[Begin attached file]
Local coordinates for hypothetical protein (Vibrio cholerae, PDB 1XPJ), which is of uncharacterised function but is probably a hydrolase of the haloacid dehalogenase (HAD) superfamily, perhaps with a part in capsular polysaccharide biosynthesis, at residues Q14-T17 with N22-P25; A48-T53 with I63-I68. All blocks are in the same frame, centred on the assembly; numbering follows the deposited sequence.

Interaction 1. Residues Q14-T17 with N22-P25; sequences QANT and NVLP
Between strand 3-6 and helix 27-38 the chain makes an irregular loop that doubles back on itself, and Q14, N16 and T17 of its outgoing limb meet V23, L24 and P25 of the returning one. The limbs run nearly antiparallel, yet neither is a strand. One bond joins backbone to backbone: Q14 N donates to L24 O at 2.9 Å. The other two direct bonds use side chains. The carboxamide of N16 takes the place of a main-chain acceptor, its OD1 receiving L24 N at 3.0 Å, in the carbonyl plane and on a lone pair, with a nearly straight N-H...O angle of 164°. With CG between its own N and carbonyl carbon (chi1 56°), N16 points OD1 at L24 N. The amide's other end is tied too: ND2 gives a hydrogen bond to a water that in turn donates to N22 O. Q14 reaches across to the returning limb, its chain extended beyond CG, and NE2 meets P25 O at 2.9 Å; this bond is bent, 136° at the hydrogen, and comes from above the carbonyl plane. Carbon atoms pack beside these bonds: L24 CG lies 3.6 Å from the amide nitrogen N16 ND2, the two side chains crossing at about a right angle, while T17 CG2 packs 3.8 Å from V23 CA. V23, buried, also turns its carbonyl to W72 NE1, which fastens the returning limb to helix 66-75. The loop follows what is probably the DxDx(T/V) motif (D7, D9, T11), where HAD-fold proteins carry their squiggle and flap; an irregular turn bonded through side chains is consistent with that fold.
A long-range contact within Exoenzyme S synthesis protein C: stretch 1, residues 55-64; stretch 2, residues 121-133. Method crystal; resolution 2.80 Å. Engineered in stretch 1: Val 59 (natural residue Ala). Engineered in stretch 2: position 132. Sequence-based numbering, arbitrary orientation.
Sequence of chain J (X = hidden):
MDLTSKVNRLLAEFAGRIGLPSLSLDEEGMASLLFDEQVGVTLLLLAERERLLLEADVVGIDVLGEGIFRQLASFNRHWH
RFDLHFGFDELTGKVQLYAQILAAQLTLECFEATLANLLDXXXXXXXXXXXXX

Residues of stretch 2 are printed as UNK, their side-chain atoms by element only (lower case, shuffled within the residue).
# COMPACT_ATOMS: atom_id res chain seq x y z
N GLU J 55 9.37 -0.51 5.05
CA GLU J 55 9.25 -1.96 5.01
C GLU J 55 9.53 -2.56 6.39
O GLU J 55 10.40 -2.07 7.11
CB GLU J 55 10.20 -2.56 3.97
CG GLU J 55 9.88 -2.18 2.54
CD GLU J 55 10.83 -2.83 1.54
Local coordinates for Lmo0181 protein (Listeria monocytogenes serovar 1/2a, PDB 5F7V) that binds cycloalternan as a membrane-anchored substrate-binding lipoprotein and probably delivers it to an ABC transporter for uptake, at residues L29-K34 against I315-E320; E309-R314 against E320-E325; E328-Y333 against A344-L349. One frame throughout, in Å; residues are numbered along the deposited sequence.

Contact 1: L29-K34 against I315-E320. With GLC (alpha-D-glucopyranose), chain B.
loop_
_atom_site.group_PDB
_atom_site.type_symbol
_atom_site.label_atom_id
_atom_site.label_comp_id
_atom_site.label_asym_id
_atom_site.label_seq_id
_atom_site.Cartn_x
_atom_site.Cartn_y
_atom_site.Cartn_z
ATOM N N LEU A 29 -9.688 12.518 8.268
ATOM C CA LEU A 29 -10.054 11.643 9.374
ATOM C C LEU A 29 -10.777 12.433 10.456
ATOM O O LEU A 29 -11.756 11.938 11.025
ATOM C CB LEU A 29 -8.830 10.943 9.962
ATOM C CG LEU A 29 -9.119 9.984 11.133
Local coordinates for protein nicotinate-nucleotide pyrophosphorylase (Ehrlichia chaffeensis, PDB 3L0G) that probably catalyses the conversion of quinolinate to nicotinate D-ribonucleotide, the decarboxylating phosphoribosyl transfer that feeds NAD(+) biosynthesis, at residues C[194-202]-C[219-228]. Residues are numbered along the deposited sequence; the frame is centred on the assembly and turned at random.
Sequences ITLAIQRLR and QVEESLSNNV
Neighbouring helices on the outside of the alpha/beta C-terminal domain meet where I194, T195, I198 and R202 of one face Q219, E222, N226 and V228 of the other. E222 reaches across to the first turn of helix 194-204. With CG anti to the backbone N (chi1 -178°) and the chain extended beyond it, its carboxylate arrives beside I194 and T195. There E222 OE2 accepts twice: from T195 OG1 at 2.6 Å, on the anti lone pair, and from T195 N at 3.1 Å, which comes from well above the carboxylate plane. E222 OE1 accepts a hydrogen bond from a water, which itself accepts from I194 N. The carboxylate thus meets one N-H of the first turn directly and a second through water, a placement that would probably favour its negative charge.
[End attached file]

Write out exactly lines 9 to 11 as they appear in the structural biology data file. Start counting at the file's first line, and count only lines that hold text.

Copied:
# COMPACT_ATOMS: atom_id res chain seq x y z
N GLU J 55 9.37 -0.51 5.05
CA GLU J 55 9.25 -1.96 5.01